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Andrew Outreach article 3:24

Craft a Vision for Church Planting

Published by Outreach Magazine | March 4, 2024

“Circle back to me when you have a building.” 

Every church planter has faced this response from a prospective member. When asked to join a church plant, too often Christians can only see challenges and burdens. Excuses can take a variety of forms, but at their core they reflect a culture looking for a church that simply offers comfort and safety. 

Indeed, this is the defining challenge of every church planter: confronting this cultural temptation to spiritual lethargy with a vision of what God can and will do through his church. Where others see burdens and challenges, church planters must be able to lead people to imagine new possibilities of God’s work in their community. 

This challenge has undoubtedly become harder as our culture has become more consumeristic. When Christians are conditioned to view the church as a product or event, planters need to think carefully about how to confront this perception. Central to the tools of an effective church planter is their ability to reclaim the vision of church planting found in Scripture. While planters may be dynamic speakers, industrious workers and organizational leaders, at the core of their success is the ability to inspire people to follow them into the wilderness.

I want to offer three points of guidance for church planters in crafting a vision. 

1. Focus on the unique depth of church planting relationships.

As an insurgent force dedicated to establishing a beachhead for God’s kingdom, church planting forges relationships through a common experience of mission. The unique combination of challenge, dependency, expectation and improvisation necessary to make each Sunday work can draw a planting team together far beyond the normal relationships of established churches. In a culture awash in loneliness and isolation, the prospect of meaningful, kingdom-centered relationships centered on mission is a powerful vision.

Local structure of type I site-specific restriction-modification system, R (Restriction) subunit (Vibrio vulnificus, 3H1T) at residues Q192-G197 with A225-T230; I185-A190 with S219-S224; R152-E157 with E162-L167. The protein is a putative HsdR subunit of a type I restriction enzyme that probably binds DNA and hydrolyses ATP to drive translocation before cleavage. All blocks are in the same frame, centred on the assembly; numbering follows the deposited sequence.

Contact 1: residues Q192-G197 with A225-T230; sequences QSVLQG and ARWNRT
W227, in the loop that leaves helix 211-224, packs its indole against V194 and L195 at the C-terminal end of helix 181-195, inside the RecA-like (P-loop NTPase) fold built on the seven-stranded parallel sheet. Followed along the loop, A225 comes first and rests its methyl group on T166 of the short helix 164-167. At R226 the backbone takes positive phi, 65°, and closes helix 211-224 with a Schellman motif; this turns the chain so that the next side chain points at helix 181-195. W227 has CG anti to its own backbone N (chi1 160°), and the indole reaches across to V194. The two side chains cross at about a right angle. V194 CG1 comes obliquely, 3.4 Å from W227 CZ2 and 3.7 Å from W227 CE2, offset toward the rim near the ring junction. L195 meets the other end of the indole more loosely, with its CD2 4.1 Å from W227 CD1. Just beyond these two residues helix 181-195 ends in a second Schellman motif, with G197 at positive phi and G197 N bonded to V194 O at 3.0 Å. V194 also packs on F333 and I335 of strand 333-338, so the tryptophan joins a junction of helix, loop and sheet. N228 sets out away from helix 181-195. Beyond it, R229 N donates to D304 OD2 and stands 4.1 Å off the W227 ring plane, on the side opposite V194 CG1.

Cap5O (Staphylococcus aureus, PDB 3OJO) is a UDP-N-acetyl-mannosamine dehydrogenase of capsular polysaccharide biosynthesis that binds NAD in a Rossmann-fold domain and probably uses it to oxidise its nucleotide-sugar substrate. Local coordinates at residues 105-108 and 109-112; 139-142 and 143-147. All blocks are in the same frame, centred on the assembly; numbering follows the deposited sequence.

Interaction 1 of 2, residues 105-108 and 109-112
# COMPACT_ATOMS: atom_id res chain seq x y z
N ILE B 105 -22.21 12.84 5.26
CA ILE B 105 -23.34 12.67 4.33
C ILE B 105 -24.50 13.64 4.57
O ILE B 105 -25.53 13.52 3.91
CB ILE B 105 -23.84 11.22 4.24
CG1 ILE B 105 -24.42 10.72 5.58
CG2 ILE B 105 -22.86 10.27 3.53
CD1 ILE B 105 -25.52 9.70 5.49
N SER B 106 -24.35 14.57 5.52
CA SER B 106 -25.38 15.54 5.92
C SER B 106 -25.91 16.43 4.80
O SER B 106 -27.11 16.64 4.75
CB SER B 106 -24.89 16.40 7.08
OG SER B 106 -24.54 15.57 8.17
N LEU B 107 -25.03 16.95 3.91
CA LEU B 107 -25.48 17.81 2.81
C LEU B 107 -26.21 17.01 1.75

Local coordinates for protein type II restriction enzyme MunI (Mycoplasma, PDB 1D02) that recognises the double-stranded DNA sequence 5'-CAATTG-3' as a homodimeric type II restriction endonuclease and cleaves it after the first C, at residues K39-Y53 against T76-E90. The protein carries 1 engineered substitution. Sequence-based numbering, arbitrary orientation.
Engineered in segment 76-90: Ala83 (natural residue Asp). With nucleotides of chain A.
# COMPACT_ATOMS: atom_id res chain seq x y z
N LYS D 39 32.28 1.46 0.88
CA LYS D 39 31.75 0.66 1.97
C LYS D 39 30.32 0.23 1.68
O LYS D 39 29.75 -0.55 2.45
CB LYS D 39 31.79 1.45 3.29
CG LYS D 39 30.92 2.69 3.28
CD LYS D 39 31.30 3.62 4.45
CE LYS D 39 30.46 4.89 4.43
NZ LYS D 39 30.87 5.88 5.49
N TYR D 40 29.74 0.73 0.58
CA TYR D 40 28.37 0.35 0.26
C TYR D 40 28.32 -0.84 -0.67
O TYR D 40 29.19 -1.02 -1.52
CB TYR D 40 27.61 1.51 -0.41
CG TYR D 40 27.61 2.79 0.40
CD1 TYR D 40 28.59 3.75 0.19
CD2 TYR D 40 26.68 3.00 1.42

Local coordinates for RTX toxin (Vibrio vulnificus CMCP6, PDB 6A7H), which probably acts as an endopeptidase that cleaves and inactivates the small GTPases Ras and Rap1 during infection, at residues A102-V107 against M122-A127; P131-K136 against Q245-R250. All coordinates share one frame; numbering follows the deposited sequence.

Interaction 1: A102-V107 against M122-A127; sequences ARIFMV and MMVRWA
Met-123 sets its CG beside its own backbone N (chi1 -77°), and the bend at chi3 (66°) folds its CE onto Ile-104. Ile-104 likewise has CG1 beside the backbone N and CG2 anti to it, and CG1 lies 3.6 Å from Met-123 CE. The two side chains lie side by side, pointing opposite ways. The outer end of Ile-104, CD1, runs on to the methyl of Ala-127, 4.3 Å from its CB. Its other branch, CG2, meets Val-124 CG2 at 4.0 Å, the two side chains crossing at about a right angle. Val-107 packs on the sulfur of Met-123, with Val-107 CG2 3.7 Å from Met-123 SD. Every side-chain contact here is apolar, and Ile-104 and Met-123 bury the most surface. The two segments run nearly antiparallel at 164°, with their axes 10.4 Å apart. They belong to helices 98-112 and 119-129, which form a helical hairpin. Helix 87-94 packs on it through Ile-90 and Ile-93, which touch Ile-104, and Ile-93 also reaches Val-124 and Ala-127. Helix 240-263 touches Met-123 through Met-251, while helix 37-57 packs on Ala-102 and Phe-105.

2. Connect the calling of church planting to your witness to family and friends.

Fundamentally an act of faith, church planting defies our cultural draw of consumption and safety in ways that can only point to God’s provision. For Christians looking for ways to teach their children or testify to their neighborhoods, church planting stands as one of the clearest expressions of the faith we profess. 

3. Emphasize the sense of momentum that inherently accompanies church planting.

For all of the challenges church planters encounter, few can deny the excitement and sense of missional momentum that captures a new church. Every Sunday is charged with the unexpected and the urgent. Every new member feels like a kingdom victory. Every leadership meeting can seem like an achievement. As church planting is the missional frontier of the church, this generates both a dependency upon God and a correlative awe at his provision. While established churches face the challenge of generating a sense of mission, church plants have this in surplus. 

At its core, pastors need to help lead people to see that to opt out on church planting is to miss out on the blessing God has for them—a blessing of meaningful relationship, a blessing of a powerful witness of faith, and a blessing of seeing God provide and move through his people.